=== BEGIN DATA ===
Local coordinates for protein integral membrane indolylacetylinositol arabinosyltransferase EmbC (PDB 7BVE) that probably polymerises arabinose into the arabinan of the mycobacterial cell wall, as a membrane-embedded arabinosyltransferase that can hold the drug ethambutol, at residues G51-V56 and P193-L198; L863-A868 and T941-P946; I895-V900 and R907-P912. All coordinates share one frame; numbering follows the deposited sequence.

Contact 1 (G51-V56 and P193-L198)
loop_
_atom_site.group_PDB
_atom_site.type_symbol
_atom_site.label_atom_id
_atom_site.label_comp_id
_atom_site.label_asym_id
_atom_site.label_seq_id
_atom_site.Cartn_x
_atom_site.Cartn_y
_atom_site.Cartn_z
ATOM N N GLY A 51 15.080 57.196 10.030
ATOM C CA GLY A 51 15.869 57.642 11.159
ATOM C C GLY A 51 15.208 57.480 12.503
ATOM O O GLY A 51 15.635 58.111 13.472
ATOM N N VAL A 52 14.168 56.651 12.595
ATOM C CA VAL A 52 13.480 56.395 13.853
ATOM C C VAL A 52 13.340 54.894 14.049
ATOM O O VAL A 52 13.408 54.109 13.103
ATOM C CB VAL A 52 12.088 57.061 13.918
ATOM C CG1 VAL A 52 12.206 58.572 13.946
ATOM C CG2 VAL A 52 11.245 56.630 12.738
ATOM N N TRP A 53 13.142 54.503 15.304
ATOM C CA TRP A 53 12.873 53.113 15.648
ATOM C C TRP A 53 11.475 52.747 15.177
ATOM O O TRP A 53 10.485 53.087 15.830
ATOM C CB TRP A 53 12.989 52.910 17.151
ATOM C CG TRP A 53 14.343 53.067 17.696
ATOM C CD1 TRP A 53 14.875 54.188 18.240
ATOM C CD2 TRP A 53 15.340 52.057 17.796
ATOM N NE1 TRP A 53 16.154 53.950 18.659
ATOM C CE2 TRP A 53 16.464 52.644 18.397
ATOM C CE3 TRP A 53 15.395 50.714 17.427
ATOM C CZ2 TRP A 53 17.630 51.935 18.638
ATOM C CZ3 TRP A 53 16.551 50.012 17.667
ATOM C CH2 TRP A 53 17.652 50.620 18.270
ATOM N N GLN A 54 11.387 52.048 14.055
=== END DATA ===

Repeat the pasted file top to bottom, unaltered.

Local coordinates for protein integral membrane indolylacetylinositol arabinosyltransferase EmbC (PDB 7BVE) that probably polymerises arabinose into the arabinan of the mycobacterial cell wall, as a membrane-embedded arabinosyltransferase that can hold the drug ethambutol, at residues G51-V56 and P193-L198; L863-A868 and T941-P946; I895-V900 and R907-P912. All coordinates share one frame; numbering follows the deposited sequence.

Contact 1 (G51-V56 and P193-L198)
loop_
_atom_site.group_PDB
_atom_site.type_symbol
_atom_site.label_atom_id
_atom_site.label_comp_id
_atom_site.label_asym_id
_atom_site.label_seq_id
_atom_site.Cartn_x
_atom_site.Cartn_y
_atom_site.Cartn_z
ATOM N N GLY A 51 15.080 57.196 10.030
ATOM C CA GLY A 51 15.869 57.642 11.159
ATOM C C GLY A 51 15.208 57.480 12.503
ATOM O O GLY A 51 15.635 58.111 13.472
ATOM N N VAL A 52 14.168 56.651 12.595
ATOM C CA VAL A 52 13.480 56.395 13.853
ATOM C C VAL A 52 13.340 54.894 14.049
ATOM O O VAL A 52 13.408 54.109 13.103
ATOM C CB VAL A 52 12.088 57.061 13.918
ATOM C CG1 VAL A 52 12.206 58.572 13.946
ATOM C CG2 VAL A 52 11.245 56.630 12.738
ATOM N N TRP A 53 13.142 54.503 15.304
ATOM C CA TRP A 53 12.873 53.113 15.648
ATOM C C TRP A 53 11.475 52.747 15.177
ATOM O O TRP A 53 10.485 53.087 15.830
ATOM C CB TRP A 53 12.989 52.910 17.151
ATOM C CG TRP A 53 14.343 53.067 17.696
ATOM C CD1 TRP A 53 14.875 54.188 18.240
ATOM C CD2 TRP A 53 15.340 52.057 17.796
ATOM N NE1 TRP A 53 16.154 53.950 18.659
ATOM C CE2 TRP A 53 16.464 52.644 18.397
ATOM C CE3 TRP A 53 15.395 50.714 17.427
ATOM C CZ2 TRP A 53 17.630 51.935 18.638
ATOM C CZ3 TRP A 53 16.551 50.012 17.667
ATOM C CH2 TRP A 53 17.652 50.620 18.270
ATOM N N GLN A 54 11.387 52.048 14.055